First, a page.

New dads should have at least four weeks paternity leave not two, says SNP MSP Fulton MacGregor.
The dad-of-two is urging Scottish employers to offer enhanced leave – in line with Scottish Government policy for their employees who are entitled to four weeks off.
Here, Fulton, along with other SNP dads and dads-to-be, explains why the statutory entitlement of two weeks is just not enough.
Fulton MacGregor, SNP MSP for Coatbridge and Chryston, said:
It’s important for dads to get that time to bond with their new baby and develop the relationship early on. It’s also important to get confident with holding the wee one and believing that you can meet their needs.
Giving dads more time to bond and attach to their children is one reason I want paternity leave to be longer. But equally as important is that it can help alleviate the pressure on the new mum.
Increased paternity leave would allow mum and dad to bond with their new baby together and share the load of childcare, particularly where there are older children and perhaps only limited family support.
The science backs this up. A number of studies have found a link between longer paternity leave and a range of positive outcomes, including greater maternal well-being, reduced incidence of postnatal depression and fewer behavioural problems in children.
I hope that all employers in Scotland follow on from the Scottish Government and grant new dads a minimum of four weeks’ paternity leave.
Neil Gray, SNP MP for Airdrie and Shotts, and dad-of-two, said:
Part of the problems we are still seeing with the gender pay and employment gaps will be helped if more fathers take a greater responsibility at home. It has been part of much of what I have been saying at Westminster.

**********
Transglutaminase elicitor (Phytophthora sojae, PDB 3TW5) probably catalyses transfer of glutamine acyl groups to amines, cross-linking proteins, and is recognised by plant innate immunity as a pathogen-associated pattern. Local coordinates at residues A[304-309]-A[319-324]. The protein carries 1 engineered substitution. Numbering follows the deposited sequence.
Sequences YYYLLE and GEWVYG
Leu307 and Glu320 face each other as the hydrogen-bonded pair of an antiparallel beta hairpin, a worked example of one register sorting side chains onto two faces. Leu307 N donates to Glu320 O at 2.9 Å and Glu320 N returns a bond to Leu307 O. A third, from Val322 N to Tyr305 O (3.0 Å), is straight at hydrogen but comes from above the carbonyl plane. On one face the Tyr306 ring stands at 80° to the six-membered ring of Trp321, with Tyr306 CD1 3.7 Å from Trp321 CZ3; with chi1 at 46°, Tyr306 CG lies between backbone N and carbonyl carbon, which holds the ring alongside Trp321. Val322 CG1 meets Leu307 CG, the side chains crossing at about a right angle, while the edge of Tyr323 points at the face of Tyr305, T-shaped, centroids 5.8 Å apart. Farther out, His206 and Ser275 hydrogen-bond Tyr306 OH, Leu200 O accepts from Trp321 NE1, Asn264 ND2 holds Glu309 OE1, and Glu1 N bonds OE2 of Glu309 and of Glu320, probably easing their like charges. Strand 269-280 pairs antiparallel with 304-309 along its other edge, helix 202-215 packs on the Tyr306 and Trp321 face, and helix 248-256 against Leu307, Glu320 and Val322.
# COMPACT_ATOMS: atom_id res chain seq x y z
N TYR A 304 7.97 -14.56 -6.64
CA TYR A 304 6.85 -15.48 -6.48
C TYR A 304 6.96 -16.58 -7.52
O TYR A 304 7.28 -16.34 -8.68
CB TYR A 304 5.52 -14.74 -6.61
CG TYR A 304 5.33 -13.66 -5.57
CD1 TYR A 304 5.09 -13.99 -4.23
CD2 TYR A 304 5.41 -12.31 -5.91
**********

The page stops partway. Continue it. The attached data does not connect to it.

I was really lucky that I was able to spend a good chunk of time at home after the birth of both of our children. It is such a critical time for the whole family, in terms of bonding, but also the changes that happen at home following the birth of a child.
Affording dads more time at home gifts them precious time to adjust to being a dad and to get to know their child. It should also break the default position of mum taking on all the caring responsibilities and ensures dads have a greater role from the start.
Those early weeks are crucial. You don’t get that time back. And as an employer, in terms of the employee you get back, there is growing evidence to support the theory that increased flexibility and supporting a greater work/life balance reaps rewards in the workplace through greater loyalty and productivity.
I will be doing what I can to push for greater paternity and shared parental leave to help bring greater equality at home and in the workplace, but also to make sure dads have the best opportunity to give their children the best start in life.
Gareth Finn, an SNP activist, is expecting his first child with wife Gail this year, said:
Impending parenthood is an exciting, challenging but worthwhile experience for everyone and has filled me with so much happiness. As this is our first child, my wife and I are already looking forward to life with our little bundle of joy and how we will cope with this massive change in our lives.
I feel it is vitally important for a positive relationship to be established between fathers and their child from a very young age as this can only be a good thing longer term and I am keen to be the best father I can possibly be.
I very much welcome the campaign that Fulton MacGregor has launched as it would give me more time to bond with our baby and allow me to support my wife much more during the first few weeks of the new arrival to our family than the present system allows.